Paperback review: Up the Junction, By Neil Dunn


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The Independent Culture

Nell Dunn's Up the Junction, a set of loosely linked vignettes of working-class London, caught a cultural mood when it was first published in 1963.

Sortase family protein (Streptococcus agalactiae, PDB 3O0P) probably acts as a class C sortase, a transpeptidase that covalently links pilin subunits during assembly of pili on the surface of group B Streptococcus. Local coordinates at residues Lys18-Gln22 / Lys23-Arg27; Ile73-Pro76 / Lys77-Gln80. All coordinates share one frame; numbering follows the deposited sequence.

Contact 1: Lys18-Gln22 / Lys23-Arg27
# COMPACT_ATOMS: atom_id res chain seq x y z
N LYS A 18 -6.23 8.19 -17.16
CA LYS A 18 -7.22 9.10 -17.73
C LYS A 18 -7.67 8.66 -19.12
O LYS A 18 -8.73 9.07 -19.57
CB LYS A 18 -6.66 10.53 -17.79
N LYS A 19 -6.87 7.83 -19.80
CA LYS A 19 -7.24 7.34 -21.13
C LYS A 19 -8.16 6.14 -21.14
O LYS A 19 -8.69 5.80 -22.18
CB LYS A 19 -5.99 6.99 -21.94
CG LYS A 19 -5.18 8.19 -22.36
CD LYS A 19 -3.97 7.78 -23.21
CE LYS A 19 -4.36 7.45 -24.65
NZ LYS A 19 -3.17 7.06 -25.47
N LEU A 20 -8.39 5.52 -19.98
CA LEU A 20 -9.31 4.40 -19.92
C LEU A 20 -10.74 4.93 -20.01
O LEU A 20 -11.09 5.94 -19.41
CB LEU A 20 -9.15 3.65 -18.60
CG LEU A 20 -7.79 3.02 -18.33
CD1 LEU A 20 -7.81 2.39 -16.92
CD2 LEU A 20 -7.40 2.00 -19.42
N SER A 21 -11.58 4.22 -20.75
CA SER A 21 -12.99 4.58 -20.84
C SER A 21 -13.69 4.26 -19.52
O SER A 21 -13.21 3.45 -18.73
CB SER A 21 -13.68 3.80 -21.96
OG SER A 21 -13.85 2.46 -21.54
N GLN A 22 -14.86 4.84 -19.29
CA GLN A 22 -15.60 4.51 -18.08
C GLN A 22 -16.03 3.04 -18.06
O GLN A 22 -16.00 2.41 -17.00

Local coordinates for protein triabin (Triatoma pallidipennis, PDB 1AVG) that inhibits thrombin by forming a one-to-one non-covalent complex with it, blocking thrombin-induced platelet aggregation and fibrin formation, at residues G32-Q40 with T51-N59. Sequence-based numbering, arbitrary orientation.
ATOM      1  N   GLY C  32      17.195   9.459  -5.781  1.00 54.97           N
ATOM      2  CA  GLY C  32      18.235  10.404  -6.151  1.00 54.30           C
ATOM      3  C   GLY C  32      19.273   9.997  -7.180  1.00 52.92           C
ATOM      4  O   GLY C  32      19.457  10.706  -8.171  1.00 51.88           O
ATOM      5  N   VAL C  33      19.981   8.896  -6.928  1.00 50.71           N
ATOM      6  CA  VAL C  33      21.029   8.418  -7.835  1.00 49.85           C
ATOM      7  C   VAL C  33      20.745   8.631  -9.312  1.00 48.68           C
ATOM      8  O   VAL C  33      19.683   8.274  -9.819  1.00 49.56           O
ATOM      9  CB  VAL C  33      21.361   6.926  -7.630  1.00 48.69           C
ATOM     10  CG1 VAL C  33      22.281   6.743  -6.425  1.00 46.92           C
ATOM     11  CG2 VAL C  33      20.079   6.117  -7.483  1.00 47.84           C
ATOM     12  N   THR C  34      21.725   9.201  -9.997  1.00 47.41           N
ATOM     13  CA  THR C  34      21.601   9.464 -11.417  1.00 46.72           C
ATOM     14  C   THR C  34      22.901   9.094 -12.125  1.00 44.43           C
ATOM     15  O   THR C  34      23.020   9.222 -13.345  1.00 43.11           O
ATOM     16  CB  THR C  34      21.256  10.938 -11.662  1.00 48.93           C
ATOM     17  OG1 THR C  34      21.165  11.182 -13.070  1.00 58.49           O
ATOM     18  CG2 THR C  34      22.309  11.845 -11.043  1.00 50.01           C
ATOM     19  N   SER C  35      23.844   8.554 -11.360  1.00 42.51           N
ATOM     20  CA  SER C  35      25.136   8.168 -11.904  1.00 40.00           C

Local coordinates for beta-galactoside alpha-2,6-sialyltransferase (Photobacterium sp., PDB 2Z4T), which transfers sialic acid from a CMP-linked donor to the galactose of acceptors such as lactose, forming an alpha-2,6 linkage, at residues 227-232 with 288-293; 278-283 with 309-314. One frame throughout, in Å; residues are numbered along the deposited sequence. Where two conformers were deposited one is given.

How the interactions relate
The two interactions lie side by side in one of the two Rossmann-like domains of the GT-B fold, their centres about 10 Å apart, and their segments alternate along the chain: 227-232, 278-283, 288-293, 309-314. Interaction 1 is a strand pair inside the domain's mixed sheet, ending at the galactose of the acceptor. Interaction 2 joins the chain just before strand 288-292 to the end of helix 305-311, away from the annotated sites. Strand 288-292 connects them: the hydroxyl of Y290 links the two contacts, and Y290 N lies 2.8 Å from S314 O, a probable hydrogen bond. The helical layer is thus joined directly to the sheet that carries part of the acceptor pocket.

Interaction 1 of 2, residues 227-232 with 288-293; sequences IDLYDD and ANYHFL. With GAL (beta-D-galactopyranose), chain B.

But this is no straightforward swinging-Sixties romp: Dunn's narrator is only half in love with the bright lights of the city, and ultimately more interested in documenting the harsh realities of poverty and back-street abortions in the Battersea slums. What's striking at this distance is not so much Dunn's frank depiction of female promiscuity – which caused quite a stir at the time – but her distinctive, pared-down style: the sketches are dialogue-heavy, interspersed with lyrics from pop songs and the odd potent descriptive phrase: "Great gusts of black smoke blow sideways out of the four chimneys of Fulham gasworks … the sky splits and black rain bounces off the river."